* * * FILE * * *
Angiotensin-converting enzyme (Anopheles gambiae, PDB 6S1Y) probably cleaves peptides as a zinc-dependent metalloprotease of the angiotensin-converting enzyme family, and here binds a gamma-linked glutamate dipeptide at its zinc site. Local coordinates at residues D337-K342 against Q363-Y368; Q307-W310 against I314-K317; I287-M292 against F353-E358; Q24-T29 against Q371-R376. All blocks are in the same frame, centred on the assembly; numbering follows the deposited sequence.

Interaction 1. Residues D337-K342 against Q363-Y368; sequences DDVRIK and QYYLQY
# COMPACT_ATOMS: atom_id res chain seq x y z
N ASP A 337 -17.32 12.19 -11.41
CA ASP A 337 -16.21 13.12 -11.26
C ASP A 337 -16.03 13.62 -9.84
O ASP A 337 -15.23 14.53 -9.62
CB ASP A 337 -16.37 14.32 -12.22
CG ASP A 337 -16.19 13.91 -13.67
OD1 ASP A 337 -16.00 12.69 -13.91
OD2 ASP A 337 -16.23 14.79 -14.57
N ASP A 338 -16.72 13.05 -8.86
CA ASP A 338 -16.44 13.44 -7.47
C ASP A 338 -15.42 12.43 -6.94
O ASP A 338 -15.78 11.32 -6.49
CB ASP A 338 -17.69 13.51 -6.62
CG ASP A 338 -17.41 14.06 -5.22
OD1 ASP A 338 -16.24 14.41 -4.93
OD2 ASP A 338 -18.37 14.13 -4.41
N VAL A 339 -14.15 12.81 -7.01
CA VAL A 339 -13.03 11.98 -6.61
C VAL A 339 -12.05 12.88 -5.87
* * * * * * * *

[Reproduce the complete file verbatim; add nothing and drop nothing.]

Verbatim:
Angiotensin-converting enzyme (Anopheles gambiae, PDB 6S1Y) probably cleaves peptides as a zinc-dependent metalloprotease of the angiotensin-converting enzyme family, and here binds a gamma-linked glutamate dipeptide at its zinc site. Local coordinates at residues D337-K342 against Q363-Y368; Q307-W310 against I314-K317; I287-M292 against F353-E358; Q24-T29 against Q371-R376. All blocks are in the same frame, centred on the assembly; numbering follows the deposited sequence.

Interaction 1. Residues D337-K342 against Q363-Y368; sequences DDVRIK and QYYLQY
# COMPACT_ATOMS: atom_id res chain seq x y z
N ASP A 337 -17.32 12.19 -11.41
CA ASP A 337 -16.21 13.12 -11.26
C ASP A 337 -16.03 13.62 -9.84
O ASP A 337 -15.23 14.53 -9.62
CB ASP A 337 -16.37 14.32 -12.22
CG ASP A 337 -16.19 13.91 -13.67
OD1 ASP A 337 -16.00 12.69 -13.91
OD2 ASP A 337 -16.23 14.79 -14.57
N ASP A 338 -16.72 13.05 -8.86
CA ASP A 338 -16.44 13.44 -7.47
C ASP A 338 -15.42 12.43 -6.94
O ASP A 338 -15.78 11.32 -6.49
CB ASP A 338 -17.69 13.51 -6.62
CG ASP A 338 -17.41 14.06 -5.22
OD1 ASP A 338 -16.24 14.41 -4.93
OD2 ASP A 338 -18.37 14.13 -4.41
N VAL A 339 -14.15 12.81 -7.01
CA VAL A 339 -13.03 11.98 -6.61
C VAL A 339 -12.05 12.88 -5.87